The Deputy Assistant Secretary for West Africa and Economic & Regional Affairs of the U.S. Department of State, Peter Barlerin, was in Nigeria recently. He was interviewed at the U.S. Embassy by a select group of journalists, including PREMIUM TIMES’ Bassey Udo, on issues bordering on economy, humanitarian intervention, Nigeria’s anti-corruption and insurgency in the North East.
Barlerin: I am very happy to be here. I want to start off by saying, Nigeria is one of the most important countries for the United States in sub-Saharan Africa. With the largest population in the continent, a rapidly growing youth population and the second largest economy in the continent, it’s very important to us to have a good relationship. We want a very strong and vibrant Nigeria to work with.
In terms of overall U.S.-Africa policy, President Obama’s strategy has been to increase peace and security in sub-Saharan Africa; improve economic growth, trade, investment and relationship with the United States; improve democracy and governance and human rights, and increase opportunity and development on the continent.
PT: You are coming at a time Nigeria’s economy is in recession, the first in over two decades. What advice would you offer to the Nigerian government on how to come out of it?
Barlerin: The decline in the price of oil in the international market has a significant impact on Nigeria, and a number of other oil producing countries in sub-Saharan Africa. The Muhammadu Buhari’s administration is making good effort to try and improve economic conditions in the country.
From the U.S. government’s perspective, we believe a more flexible currency regime will, in the immediate to long-term, be helpful for the economy.
It will make Nigeria’s export more attractive to the region, to United States, and the rest of the world. It will also help the Nigerian economy diversify into other areas, and no longer dependent on oil.
In the past, there were a number of sectors in Nigeria that were very promising. These are the Hi-tech, services, art and culture, fashion industry, film and entertainment. You have Nollywood, which produces a lot of great movies the Diasporas in the United States watch; not just Nigerians, but other Africans and Americans, are interested in.
We just had late last month the Forum on the Africa Growth and Opportunity (AGOA). Nigeria participated long with the other AGOA eligible countries. One thing we noticed with AGOA was the trade preference arrangement, where we agreed to allow importation of about 6,000 duty-free products into U.S. from AGOA eligible countries.
What we have noticed is that in the past majority of imports into the U.S. under AGOA were oil and natural resources. That was certainly the case with Nigeria in the past.
So, we are looking at the possibility of working with Nigeria to help diversify those exports to the U.S., to build a deeper trade relationship that is not just being oil-dependent.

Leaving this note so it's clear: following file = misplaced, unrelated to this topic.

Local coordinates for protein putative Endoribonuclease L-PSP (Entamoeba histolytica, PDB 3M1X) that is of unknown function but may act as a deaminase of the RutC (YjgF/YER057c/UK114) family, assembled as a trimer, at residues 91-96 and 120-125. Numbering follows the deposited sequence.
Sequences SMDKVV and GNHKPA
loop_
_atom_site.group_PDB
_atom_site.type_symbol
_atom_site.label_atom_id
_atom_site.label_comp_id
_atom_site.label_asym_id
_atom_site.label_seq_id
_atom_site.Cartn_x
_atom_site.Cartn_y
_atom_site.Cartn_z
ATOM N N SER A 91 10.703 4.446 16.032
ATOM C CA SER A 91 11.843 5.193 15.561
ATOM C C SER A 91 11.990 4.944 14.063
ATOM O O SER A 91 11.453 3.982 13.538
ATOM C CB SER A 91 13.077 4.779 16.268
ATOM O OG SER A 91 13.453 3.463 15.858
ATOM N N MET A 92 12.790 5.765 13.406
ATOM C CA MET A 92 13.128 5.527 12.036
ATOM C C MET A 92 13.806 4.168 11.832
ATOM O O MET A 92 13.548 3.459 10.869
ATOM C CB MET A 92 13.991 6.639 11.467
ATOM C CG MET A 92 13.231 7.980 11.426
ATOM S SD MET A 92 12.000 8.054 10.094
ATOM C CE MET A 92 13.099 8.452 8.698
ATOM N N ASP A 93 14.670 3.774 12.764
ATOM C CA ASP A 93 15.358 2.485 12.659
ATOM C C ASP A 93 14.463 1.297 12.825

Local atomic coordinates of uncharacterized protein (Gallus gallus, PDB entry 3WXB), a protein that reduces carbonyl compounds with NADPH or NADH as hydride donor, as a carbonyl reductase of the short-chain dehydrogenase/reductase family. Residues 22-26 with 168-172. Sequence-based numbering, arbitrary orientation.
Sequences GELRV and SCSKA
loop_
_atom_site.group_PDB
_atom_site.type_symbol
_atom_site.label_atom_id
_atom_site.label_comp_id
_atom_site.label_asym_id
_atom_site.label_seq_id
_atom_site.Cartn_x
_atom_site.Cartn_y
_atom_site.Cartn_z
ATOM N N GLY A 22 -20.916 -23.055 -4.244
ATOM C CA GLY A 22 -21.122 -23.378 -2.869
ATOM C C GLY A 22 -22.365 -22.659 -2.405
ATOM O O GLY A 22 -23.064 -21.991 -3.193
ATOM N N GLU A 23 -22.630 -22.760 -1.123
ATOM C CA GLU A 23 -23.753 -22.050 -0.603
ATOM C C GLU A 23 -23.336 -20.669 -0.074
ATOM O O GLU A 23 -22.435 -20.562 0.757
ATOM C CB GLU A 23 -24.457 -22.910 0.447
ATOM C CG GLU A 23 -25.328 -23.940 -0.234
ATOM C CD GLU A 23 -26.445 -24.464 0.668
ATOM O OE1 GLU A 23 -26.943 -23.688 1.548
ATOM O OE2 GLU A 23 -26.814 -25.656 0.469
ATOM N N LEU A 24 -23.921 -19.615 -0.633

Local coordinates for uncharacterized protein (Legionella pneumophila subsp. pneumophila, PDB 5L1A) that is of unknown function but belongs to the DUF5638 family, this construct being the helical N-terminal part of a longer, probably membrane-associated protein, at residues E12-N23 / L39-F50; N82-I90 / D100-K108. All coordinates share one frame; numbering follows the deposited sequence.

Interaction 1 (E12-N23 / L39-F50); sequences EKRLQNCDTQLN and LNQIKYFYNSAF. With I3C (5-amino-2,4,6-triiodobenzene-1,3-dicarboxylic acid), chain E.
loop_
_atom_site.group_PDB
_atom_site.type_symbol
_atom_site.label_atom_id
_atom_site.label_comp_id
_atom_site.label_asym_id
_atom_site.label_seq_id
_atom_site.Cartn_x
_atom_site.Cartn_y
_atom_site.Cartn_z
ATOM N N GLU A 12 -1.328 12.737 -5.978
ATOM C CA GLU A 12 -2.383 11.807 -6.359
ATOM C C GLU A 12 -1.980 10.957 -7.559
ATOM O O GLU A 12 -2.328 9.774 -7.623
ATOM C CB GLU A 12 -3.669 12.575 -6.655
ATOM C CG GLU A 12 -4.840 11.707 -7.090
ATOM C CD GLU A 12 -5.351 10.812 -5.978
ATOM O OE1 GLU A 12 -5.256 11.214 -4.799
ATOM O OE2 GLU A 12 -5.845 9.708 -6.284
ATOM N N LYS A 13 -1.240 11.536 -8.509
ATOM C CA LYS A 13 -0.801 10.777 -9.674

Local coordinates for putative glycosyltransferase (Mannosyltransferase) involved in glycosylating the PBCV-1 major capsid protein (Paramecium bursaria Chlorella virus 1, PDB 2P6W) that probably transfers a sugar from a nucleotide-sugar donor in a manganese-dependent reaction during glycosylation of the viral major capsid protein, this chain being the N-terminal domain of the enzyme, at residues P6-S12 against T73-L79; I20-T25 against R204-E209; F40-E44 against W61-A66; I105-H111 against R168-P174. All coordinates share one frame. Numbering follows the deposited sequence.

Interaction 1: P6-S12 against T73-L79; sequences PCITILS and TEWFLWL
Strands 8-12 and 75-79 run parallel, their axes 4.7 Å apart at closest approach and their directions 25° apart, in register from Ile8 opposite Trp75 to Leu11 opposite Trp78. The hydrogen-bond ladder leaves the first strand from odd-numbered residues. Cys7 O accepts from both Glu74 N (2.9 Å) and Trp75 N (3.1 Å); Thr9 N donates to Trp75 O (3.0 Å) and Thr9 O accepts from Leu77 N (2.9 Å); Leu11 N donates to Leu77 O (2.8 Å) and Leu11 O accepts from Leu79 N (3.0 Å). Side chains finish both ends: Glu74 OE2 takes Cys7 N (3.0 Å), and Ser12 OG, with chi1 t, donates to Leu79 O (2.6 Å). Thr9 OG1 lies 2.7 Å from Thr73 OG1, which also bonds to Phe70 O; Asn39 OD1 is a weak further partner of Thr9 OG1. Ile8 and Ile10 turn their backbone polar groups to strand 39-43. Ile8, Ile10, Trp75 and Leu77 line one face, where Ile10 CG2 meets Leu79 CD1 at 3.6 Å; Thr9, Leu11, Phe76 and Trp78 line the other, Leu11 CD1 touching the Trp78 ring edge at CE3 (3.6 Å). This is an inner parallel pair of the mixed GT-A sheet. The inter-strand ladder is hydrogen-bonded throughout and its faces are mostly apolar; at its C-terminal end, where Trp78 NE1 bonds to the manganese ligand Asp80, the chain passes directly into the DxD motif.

The Nigerian government’s efforts to improve its ease of doing business indicators will help Nigerian companies and U.S. and other investors to come in here and have a more dynamic economy that would give good jobs, better exports and a huge domestic market they can take advantage of.
PT: Despite U.S. intervention, most Nigerians find it difficult to be accepted in the U.S. markets. What support is there for Nigerian exporters in some technical areas, to facilitate easy access to the U.S. market?
Barlerin: The U.S. Agency for International Development (USAID) has programmes out of our regional USAID office based in Accra, Ghana. We are working actively to help Nigerian companies market their exports to the U.S. and to comply with our sanitary standards for agricultural products.
Also, we have, through the department of state, just bringing in intellectual property rights experts, who would be working in the region, particularly in Nigeria, to ensure that intellectual property rights are respected and protected within Nigeria.
PT: If Nigeria is such an important country to the U.S., how come not enough seems to have been done to help fix her economy? For instance, the U.S. was major buyer of Nigeria’s oil, today, China has since taken over.
Barlerin: That’s very true. But, the two statements are not necessarily mutually exclusive. The U.S. welcomes other countries’ interests in Nigeria and sub-Saharan Africa, so long as they play by the rules, and a matter of negotiation with Nigerian businesses and government on the kind of economic relationships they want to have with other countries.
In terms of the U.S., the discovery of shale oil and gas has changed her economy significantly. So, the U.S. is no longer a major oil importer. That has impacted the U.S. oil imports from Nigeria. But, it gives the U.S. an opportunity to diversify its economic relationships in other ways.
Like I said, there are lots of promising export potentials in services, fashion industry, agriculture and quite a number of other sectors. I also would like to emphasise that the U.S. is trying to increase two way investments with Nigeria.
If we have a level of trade down here, we want to increase both U.S. exports to Nigeria and U.S. imports from Nigeria, so that our two-way trade is up here.